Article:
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Textile Outlook International
Issue 104:
March-April 2003

Product Overview
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Reports in this issue
Editorial: Will a Free Trade Area of the Americas Solve Latin America's Textile and Clothing Crisis?
World textile and apparel trade and production trends, March-April 2003
Profiles of Leading Textile and Apparel Companies in Vietnam
Digital Textile Printing: A Design Tool or Technology for Full-Scale Production?
Prospects for the Textile and Clothing Industries in Belarus
Trends in the Market for Sports and Other Performance Apparel

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World textile and apparel trade and production trends, March-April 2003
Buy 'World textile and apparel trade and production trends, March-April 2003' now published in Issue 104, March-April 2003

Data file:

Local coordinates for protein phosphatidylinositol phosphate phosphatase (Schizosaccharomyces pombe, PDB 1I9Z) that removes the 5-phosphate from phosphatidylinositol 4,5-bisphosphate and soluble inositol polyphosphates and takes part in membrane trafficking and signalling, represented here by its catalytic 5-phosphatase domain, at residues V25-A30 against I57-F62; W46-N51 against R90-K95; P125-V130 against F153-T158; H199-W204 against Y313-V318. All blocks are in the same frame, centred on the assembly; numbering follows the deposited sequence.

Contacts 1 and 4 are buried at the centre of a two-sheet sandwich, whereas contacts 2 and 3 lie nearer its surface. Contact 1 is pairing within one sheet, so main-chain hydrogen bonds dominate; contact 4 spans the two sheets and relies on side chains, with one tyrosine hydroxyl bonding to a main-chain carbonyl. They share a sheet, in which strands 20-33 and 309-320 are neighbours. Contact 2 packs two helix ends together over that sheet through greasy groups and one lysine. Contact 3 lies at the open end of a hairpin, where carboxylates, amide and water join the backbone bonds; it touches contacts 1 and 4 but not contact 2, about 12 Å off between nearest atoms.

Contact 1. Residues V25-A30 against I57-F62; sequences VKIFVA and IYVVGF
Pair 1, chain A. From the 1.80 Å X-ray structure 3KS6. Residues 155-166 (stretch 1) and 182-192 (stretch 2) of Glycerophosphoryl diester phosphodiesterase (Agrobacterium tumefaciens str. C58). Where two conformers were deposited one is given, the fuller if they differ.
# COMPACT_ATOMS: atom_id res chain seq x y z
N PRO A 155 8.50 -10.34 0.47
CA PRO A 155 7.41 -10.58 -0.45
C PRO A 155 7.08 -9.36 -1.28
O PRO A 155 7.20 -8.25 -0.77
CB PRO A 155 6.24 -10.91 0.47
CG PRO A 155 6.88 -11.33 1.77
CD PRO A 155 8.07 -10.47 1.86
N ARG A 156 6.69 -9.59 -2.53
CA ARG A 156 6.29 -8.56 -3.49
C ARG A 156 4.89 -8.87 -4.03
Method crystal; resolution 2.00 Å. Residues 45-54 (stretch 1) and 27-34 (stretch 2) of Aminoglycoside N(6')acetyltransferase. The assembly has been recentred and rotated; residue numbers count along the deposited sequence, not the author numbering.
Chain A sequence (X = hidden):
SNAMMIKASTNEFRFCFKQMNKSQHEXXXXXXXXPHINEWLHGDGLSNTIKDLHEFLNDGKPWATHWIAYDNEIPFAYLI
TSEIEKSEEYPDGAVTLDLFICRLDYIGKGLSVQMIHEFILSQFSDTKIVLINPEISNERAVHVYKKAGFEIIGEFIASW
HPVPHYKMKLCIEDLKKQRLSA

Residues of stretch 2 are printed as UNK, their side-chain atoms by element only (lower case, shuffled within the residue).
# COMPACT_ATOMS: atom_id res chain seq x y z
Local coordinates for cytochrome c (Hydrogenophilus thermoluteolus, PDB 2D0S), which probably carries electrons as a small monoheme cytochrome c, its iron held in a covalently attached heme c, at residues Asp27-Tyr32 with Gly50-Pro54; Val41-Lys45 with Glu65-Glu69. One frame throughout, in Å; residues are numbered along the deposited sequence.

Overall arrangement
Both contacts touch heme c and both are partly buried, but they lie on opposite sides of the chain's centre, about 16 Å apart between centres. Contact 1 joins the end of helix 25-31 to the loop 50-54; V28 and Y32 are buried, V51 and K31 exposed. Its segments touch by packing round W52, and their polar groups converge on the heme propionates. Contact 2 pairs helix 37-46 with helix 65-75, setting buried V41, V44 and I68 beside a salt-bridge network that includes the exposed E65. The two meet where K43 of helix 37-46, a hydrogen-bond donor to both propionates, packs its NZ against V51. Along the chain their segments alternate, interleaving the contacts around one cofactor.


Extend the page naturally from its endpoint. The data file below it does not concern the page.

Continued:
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US textile and apparel output fell in 2002 as imports surged and exports remained weak. But industry debt has been easing and profits are recovering. In Argentina the collapse of the economy continued to plague the industry. It also hit Brazil, and exporters are turning to the USA, Mexico and Chile for growth. In Colombia civil strife continues to affect exports. Mexican clothing exporters face tougher competition from China and other Asian suppliers in the US market.